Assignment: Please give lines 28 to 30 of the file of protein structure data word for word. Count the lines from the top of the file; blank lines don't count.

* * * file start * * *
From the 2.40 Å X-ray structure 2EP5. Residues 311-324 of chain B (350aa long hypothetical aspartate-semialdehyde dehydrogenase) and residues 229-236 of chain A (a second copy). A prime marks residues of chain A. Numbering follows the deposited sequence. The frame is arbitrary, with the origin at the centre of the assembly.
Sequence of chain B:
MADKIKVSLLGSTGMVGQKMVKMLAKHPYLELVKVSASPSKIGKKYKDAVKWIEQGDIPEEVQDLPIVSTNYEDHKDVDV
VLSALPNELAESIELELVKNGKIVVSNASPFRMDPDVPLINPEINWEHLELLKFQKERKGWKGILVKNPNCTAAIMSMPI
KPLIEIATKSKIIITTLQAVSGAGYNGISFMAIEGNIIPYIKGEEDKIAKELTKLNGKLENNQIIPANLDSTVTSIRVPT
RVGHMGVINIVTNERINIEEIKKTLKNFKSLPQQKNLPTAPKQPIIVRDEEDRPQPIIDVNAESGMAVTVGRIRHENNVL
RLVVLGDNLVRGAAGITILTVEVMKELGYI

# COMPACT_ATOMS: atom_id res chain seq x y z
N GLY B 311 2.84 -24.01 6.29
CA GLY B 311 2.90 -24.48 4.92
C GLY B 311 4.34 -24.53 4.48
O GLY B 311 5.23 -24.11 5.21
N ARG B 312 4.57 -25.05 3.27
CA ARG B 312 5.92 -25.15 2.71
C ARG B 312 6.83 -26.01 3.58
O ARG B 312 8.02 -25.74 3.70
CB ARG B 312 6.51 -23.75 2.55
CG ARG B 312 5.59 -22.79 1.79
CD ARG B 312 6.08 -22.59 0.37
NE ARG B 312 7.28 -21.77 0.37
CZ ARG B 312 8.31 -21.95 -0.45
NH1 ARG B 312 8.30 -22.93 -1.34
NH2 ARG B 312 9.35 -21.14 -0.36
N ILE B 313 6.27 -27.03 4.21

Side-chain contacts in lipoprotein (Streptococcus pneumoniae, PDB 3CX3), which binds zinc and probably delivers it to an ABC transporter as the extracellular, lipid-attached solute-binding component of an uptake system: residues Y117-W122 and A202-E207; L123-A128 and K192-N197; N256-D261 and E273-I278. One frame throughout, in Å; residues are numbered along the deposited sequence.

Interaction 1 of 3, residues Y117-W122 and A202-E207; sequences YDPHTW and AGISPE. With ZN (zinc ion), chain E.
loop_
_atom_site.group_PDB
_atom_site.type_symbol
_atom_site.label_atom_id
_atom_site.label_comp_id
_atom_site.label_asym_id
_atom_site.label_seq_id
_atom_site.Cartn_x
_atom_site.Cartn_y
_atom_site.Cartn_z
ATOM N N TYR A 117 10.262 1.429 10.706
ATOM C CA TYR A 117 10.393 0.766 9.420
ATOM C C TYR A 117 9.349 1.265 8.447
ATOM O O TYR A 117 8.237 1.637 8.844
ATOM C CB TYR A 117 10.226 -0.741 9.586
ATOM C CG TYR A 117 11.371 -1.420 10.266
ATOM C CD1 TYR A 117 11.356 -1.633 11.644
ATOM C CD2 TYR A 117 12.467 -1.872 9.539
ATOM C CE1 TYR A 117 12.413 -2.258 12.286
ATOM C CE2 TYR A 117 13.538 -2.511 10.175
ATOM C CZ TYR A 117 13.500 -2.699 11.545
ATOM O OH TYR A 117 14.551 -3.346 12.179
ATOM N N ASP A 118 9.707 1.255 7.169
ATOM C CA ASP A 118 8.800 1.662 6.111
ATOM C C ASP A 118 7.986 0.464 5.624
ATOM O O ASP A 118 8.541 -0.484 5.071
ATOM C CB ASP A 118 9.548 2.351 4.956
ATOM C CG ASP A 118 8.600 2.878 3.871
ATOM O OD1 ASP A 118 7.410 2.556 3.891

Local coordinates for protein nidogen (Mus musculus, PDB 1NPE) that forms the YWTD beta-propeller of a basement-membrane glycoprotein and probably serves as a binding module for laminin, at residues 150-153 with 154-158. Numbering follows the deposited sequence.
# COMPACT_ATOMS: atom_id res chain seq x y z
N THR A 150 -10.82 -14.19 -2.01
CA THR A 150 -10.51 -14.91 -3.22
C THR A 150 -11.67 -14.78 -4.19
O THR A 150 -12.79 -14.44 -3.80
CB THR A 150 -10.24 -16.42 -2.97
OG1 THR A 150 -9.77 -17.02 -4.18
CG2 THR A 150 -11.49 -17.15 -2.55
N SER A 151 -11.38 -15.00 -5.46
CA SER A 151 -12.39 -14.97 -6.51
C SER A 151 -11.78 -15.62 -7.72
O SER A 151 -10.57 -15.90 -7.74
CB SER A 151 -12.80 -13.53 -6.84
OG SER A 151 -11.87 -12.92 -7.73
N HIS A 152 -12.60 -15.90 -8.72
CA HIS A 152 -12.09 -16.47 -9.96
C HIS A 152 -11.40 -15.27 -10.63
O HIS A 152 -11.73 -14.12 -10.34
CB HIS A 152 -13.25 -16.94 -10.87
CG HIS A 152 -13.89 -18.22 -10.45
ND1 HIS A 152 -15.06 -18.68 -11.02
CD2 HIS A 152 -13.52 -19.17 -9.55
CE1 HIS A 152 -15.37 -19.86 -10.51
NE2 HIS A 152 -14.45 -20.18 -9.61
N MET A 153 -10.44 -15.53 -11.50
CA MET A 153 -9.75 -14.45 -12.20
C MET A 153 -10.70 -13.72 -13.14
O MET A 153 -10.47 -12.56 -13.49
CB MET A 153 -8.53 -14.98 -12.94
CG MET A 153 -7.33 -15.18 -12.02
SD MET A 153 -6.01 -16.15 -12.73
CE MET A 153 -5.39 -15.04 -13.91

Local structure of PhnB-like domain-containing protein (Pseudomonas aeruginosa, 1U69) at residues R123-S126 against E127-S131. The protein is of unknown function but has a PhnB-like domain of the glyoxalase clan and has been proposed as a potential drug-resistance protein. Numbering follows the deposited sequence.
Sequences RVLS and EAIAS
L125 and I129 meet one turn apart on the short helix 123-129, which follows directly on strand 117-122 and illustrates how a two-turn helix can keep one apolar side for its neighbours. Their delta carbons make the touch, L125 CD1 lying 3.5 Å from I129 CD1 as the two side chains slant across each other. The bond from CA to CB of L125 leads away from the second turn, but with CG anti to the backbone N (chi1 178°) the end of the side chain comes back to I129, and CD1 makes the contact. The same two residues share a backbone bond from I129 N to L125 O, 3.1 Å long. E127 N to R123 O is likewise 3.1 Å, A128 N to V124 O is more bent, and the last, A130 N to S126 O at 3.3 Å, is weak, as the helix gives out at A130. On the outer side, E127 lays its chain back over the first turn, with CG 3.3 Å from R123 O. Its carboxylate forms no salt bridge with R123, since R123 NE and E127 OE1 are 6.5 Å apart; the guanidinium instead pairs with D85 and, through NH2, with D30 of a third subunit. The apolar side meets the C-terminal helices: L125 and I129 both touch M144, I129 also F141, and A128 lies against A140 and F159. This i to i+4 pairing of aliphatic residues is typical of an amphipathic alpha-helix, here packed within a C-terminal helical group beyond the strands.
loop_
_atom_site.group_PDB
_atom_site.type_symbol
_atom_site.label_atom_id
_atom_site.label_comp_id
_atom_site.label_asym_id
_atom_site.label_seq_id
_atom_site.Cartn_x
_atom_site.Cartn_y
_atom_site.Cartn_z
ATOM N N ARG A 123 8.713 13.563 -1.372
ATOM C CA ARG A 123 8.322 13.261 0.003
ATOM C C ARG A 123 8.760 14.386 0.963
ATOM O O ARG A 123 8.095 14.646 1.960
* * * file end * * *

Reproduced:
_atom_site.group_PDB
_atom_site.type_symbol
_atom_site.label_atom_id